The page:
Founder Of Tofutti, Invented As Pareve Dessert For Shabbos Meals, Dies


David Mintz, who was known for his invention of Tofutti, the first pareve ice cream substitute, as a solution for a dessert for fleishig meals, died on Wednesday at the age of 89, Collive reported.

Mintz was born in Williamsburg and studied in Tomchei Temimim in his youth. He maintained his connection with the Lubavitcher Rebbe when he went into business and the Rebbe continuously supported him during his many years of experimentation to develop the first kosher pareve ice cream.

When Mintz asked the Rebbe for a bracha to open a kosher restaurant on the Upper East Side, the Rebbe told him he would succeed if he was very careful with the kosher products he used, Minitz later told JEM’s Here’s My Story.

The restaurant was extremely successful and he also offered takeout and catering. When customers would request ice cream for dessert, he refused to provide it because it was milchig and the food was fleishig. But customers told him they would just buy their own instead.

“That’s when the seeds were planted in my head,” Mintz said. “I started to do research and finally decided to make non-dairy parve ice cream which I could sell with a fleishig meal.”

He began experimenting with tofu, a little-known food at the time. According to a 1981 New York Times article, he first bought a gallon of tofu in Chinatown in 1972. “Everyone said it would never taste good,” Mintz told The Times. “Those people are now my biggest fans.”

It took him many many years to develop a marketable product but the Rebbe provided endless support. “Whenever I met with the Rebbe I would mention what I was doing, and he would say to me, ‘You have to have faith. If you have faith in G-d, you can do wonders.’ So I kept trying,” Mintz said.

By the 1980s, Tofutti began becoming popular, eventually becoming a huge success. And Mintz responded to his business success by donating large amounts to tzedakah. Over many years, he wrote a daily $1000 check to the Rebbe, and two such checks on Friday.

Mintz “was one of the founding members of the famous Machane Israel Development Fund and one of the founding supporters of Bris Avraham,” Collive stated. “In addition, he helped found and support scores of Chabad houses, organizations, and schools, and he helped countless shluchim around the world. He was a pillar of support and extremely proud of his many nephews and nieces who serve as shluchim and shluchos around the US.”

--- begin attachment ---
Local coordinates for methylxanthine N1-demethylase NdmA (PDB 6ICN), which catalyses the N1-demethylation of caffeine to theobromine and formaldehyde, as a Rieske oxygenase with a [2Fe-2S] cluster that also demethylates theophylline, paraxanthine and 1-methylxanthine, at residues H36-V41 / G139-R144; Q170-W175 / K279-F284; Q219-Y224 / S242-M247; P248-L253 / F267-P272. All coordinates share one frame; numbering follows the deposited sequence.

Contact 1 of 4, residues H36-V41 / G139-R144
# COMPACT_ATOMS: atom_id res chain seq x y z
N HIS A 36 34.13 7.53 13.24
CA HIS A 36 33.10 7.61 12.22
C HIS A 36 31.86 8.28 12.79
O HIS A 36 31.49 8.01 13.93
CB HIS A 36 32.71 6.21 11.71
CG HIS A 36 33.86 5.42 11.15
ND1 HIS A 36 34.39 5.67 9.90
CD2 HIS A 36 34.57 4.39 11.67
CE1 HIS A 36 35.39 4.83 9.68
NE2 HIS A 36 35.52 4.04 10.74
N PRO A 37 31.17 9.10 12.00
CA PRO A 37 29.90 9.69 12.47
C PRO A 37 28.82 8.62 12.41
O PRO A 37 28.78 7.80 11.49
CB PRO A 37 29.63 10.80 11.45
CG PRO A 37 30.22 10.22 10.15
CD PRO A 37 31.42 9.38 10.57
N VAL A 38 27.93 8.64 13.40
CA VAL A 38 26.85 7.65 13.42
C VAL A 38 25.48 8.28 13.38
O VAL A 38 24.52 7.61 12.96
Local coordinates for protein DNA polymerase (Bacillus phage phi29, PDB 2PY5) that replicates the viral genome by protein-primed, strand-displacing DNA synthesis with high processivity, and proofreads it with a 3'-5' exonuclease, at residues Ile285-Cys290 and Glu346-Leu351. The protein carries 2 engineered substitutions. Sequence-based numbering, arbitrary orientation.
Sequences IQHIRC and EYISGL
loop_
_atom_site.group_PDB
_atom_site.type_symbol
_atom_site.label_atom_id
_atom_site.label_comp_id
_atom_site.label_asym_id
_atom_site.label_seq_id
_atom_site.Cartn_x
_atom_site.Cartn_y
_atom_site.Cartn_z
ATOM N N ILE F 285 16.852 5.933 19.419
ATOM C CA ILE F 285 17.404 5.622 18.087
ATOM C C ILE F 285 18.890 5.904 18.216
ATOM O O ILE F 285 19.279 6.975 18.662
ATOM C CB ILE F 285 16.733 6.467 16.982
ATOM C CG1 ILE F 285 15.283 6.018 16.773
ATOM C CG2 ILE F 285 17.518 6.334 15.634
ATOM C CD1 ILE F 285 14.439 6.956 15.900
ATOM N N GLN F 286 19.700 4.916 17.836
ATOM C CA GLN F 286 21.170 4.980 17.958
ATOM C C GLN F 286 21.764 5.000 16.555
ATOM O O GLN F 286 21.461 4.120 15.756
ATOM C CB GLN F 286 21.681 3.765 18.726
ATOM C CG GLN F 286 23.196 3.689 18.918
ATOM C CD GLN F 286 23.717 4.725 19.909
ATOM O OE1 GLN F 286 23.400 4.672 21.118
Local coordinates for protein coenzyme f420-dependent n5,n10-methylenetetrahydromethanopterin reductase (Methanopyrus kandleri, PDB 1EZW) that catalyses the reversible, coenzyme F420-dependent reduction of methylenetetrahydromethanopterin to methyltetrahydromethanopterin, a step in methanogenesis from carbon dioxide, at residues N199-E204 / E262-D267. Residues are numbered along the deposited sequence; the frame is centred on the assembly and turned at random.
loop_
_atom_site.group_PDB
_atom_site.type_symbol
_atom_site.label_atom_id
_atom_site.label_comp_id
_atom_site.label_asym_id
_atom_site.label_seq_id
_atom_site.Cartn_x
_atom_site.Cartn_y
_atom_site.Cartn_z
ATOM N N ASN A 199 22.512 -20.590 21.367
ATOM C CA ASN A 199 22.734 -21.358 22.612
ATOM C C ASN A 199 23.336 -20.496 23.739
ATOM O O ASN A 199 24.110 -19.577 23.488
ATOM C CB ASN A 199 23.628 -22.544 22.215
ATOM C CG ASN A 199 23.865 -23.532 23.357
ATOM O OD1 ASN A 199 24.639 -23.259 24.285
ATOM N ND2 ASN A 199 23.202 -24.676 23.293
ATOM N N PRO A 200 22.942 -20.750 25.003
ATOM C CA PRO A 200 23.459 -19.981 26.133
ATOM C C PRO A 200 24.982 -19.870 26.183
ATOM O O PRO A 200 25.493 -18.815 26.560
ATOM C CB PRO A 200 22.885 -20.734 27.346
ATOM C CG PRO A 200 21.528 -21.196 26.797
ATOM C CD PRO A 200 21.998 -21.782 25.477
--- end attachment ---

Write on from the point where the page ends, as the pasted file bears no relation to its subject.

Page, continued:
“He sponsored the printing of Tanyas in over 100 cities, built mikvaos in cities around the world, and sponsored the writing of many sifrei torah for multiple Chabad Houses. He was on the board and a pillar of major support of JLI.”

Yehi Zichro Baruch.

(YWN Israel Desk – Jerusalem)


  1. Let’s put the record straight. With greatest respect to Mr Mintz, Parev Ice cream was being produced with the hechsher of the London Beis Din, headed by Dayan Yechezkel Abramsky zt”l here in England well before 1953. The company name is Snowcrest and amongst its earliest products was a parev ice lolly by the name of Everest. It came out at the same time as peak of Mount Everest was reached. Snowcrest continued with a range of frozen deserts as well as other foods for very many years from then. When Kedassia was formed as another Kashrus authority, their supervision was also included in manufacturing Snowcrest prodects. Even though the selection of products as well as the management have changed over the years, the business remains active to this day.

  2. Added note: When the inventor and manufacturer, a Yorei Shomayim from a frum family, Mr Steinhart (who sold the company in 1986), presented his request in 1949 for a Kashrus License for his new inventions, Dayan Abramsky zatzal, asked him “Who needs Parev Ice Cream?”. When he was told that there is a growing need for it among Jews wanting to enhance their catered dinners for Simchas, as well as for home use, a license was granted. In its day, the company became the biggest Kosher frozen food manufacturer in Europe.

  3. There were pareve frozen desserts before Tofutti, but none of them tasted anything like ice cream. Tofutti was the first that came even close to doing that. It’s far from perfect, which is why it’s not so popular now that we have better imitations, but for its time it was revolutionary.

  4. I dont know anything about the England ice-cream. I just remember when I was a kid by my bubby’s house and Toffutie ice-cream just came out and she served it to us. It was so great finally parve ice-cream! I still remember it today!